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Fossil-Treasures-of-Florida-Newsletter, Issue #0018 -- Fossil Bison Tooth VS Fossil Camel Tooth
July 29, 2013

Fossil Newsletter, Issue #0018 - How to Identify a Fossil Bison Tooth from a Fossil Camel Tooth

In this Issue:

* How to Identify a Bison Tooth Fossil from a Camel Tooth Fossil
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How to Identify a Bison Tooth Fossil from a Camel Tooth Fossil

You may be asking: “Is this really a problem?” “Why yes it is.” If you are hunting fossil teeth in Florida this problem will come-up.

Bison and Camel roamed Florida together 20,000 years ago. They are long since gone from the wild’s of the Sunshine State, but many of their fossil teeth remain. These two plant eaters have very similar teeth at first glance, and it is easy to misidentify the two.

Bison have teeth of a grazer that mostly eats grass. Grass contains more silica and wears their teeth down quicker than browsing herbivores. Camels have teeth of a browser and eat leaves, bark, twigs, etc. which have less silica and their teeth wear more slowly than grazers.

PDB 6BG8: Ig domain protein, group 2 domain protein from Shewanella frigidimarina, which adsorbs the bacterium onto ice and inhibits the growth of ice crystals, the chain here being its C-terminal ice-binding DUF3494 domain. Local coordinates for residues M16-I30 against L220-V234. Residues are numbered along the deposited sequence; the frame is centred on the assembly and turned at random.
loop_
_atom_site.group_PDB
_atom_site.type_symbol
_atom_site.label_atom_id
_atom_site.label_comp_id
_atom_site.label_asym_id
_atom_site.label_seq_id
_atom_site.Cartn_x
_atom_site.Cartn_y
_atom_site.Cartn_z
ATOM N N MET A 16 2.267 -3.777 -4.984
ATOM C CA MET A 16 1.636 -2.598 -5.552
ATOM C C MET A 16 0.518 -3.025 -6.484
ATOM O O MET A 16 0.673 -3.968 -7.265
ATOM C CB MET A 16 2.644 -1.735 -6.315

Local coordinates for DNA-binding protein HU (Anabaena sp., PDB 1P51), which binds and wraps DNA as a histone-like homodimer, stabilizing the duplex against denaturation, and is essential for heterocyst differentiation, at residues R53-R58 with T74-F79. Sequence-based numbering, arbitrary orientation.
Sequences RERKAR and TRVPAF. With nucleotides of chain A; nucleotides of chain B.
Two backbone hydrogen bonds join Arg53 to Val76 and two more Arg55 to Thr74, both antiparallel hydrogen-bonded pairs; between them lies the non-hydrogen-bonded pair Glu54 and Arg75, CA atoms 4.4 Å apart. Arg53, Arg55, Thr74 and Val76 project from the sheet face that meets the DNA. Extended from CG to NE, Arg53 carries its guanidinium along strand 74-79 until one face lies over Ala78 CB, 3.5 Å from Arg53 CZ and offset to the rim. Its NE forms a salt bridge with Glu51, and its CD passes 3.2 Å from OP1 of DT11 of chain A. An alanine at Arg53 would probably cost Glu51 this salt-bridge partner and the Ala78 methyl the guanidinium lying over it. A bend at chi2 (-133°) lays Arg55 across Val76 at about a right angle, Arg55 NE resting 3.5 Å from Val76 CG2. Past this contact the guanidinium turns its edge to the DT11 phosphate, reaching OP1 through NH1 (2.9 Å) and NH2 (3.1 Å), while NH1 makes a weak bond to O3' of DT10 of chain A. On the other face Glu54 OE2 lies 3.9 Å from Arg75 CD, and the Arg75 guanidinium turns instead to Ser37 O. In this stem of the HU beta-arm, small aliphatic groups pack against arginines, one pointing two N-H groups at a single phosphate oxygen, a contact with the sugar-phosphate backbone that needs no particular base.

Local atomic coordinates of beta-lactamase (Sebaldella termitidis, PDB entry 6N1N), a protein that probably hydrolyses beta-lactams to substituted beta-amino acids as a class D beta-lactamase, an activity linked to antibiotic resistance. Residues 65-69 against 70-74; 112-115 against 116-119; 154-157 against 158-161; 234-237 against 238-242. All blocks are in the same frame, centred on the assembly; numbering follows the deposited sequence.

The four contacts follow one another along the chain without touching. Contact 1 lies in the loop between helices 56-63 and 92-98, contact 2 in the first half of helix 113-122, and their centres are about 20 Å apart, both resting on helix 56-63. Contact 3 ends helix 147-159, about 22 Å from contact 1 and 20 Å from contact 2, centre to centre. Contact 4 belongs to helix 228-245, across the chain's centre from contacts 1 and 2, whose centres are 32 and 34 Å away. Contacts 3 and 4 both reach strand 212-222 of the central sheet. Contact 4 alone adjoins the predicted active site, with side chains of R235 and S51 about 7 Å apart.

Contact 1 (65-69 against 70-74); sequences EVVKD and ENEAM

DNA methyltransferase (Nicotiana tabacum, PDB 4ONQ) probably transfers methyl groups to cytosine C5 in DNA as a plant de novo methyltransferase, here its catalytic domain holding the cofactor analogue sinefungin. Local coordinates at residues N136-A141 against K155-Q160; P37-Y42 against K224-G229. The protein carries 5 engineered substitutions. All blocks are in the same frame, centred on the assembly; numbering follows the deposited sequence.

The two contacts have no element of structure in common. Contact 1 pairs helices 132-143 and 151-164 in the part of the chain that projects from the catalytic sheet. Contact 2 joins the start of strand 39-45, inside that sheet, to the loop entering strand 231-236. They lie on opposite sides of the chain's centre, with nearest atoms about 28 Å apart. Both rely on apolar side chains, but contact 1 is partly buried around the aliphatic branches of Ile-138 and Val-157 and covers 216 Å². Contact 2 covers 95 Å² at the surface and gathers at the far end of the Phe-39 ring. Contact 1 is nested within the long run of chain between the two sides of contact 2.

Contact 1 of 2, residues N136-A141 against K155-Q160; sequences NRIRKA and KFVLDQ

Camels were more abundant in Florida than Bison, and you will almost always find more fossil camel / llama teeth in Florida than Bison, however, the reverse is true for the rest of the country.

The biggest clue between identifying fossilized teeth of these two types is that the Bison teeth and also Bovine / Modern Cows (Bos taurus species) have a “stylid” on the side of their tooth. The stylid can change its look a bit from tooth to tooth and as the animal ages its teeth wear down along with the stylid.

If you look at the above picture, you can see by the point of this ink pen that between the two ridges of this fossil tooth lays a pillar of enamel. This pillar of enamel is the stylid.

The appearance of the stylid on the left fossil tooth is from a Bison and is not a camel tooth. Of course, the absence of this stylid would help confirm for a Camel Tooth.

In general, the Bison or Cow Teeth tend to be a larger tooth than a Camel Tooth, although there has been some giant camelids in Florida. Both Bison and Cows teeth have stylids, but the stylids on Cow’s teeth are fragile and often erodes away and, of course, are not fossils. Camel/Llama teeth have kind of a "set of steps" type of look to them and No stylid.

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